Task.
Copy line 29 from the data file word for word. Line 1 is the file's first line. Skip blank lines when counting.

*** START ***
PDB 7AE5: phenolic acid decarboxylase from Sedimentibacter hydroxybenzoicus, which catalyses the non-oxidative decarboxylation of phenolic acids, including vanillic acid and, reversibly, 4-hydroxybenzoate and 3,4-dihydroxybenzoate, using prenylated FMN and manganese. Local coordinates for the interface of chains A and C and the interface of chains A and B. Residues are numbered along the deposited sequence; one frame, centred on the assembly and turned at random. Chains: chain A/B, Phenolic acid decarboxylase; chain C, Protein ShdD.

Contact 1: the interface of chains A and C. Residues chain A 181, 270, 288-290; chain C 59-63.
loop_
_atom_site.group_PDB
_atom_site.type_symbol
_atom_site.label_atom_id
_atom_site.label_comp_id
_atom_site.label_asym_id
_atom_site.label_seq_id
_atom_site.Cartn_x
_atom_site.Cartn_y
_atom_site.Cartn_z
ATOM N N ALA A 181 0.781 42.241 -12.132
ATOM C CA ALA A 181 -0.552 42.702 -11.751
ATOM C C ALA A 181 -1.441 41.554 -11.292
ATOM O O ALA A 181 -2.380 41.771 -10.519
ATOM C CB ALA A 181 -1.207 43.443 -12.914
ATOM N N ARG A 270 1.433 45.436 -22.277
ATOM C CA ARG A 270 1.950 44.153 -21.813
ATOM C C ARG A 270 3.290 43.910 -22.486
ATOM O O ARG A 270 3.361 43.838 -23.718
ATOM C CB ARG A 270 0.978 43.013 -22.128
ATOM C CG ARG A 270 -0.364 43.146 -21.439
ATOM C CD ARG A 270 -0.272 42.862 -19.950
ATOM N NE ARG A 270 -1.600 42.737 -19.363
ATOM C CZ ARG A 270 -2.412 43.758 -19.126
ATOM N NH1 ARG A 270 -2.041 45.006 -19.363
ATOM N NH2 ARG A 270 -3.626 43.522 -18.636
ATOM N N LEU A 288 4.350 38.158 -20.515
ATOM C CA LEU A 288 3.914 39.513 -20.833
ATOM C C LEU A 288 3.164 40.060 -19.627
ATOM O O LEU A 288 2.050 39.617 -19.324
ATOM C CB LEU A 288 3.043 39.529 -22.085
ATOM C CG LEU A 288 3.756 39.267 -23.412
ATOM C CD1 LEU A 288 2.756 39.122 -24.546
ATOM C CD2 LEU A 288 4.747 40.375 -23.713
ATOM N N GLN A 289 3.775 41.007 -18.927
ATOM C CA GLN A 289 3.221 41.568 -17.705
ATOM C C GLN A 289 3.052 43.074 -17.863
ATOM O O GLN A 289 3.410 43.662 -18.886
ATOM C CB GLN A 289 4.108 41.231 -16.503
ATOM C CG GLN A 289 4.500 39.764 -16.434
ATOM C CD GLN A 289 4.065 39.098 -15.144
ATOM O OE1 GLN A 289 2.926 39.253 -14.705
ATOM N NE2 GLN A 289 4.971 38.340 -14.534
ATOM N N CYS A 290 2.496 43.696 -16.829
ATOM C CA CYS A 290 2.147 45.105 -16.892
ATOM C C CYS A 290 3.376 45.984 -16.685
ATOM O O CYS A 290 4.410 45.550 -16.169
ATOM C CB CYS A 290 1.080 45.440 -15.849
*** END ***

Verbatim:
ATOM N N LEU A 288 4.350 38.158 -20.515